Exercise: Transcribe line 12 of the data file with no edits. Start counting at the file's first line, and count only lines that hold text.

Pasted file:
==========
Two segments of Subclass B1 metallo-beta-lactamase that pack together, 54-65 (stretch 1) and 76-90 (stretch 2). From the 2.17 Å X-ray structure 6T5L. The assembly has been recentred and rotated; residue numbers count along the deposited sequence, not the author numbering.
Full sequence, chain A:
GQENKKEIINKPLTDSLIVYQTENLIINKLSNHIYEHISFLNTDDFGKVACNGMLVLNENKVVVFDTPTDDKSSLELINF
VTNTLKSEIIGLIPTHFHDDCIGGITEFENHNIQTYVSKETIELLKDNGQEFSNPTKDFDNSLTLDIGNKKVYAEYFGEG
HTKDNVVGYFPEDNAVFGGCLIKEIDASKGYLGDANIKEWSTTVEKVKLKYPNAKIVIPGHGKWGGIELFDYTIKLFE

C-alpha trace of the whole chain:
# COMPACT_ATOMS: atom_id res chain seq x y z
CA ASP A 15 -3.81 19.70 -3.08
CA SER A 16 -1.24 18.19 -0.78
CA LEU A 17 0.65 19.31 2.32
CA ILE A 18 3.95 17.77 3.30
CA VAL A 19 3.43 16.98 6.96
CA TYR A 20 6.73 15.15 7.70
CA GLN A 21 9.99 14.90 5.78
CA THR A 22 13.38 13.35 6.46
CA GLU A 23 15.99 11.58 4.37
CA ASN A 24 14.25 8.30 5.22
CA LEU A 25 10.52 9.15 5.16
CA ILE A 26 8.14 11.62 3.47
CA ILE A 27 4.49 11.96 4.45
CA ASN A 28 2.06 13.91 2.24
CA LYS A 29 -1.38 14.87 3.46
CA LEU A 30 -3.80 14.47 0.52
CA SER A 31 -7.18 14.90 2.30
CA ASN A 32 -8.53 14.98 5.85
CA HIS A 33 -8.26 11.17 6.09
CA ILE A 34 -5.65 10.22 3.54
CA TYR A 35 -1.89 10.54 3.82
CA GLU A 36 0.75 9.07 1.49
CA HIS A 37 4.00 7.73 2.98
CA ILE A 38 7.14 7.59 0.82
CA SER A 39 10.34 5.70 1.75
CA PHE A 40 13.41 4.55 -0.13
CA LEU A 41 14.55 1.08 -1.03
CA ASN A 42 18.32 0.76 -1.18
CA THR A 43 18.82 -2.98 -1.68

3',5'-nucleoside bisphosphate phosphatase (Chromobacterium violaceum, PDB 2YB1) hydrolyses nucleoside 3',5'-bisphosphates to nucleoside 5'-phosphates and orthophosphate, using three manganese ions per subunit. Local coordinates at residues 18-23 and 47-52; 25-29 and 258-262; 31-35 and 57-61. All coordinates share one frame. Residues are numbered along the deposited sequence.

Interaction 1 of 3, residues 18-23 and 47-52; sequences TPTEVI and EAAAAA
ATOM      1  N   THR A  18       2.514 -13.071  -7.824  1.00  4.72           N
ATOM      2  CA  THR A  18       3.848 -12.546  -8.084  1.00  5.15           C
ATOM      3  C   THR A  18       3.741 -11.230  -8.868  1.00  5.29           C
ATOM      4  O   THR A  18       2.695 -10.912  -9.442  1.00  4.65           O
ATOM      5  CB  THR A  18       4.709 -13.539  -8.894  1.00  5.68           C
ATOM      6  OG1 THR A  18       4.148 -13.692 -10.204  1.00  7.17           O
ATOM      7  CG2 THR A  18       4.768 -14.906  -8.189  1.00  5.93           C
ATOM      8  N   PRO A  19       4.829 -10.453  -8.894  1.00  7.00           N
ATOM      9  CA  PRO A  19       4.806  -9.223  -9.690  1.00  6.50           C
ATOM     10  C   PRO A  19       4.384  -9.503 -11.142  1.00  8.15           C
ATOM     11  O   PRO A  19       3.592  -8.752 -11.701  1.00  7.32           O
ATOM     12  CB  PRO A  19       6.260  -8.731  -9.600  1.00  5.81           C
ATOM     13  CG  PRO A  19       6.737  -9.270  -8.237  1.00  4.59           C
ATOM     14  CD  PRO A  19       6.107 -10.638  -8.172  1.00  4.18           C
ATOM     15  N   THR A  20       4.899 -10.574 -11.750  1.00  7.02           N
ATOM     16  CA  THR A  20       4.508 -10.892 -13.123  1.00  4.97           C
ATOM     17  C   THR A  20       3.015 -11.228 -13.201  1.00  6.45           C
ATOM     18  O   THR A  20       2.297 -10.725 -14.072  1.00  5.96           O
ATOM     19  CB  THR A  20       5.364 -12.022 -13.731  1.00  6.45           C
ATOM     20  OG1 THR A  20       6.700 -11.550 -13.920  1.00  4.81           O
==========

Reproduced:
CA VAL A 19 3.43 16.98 6.96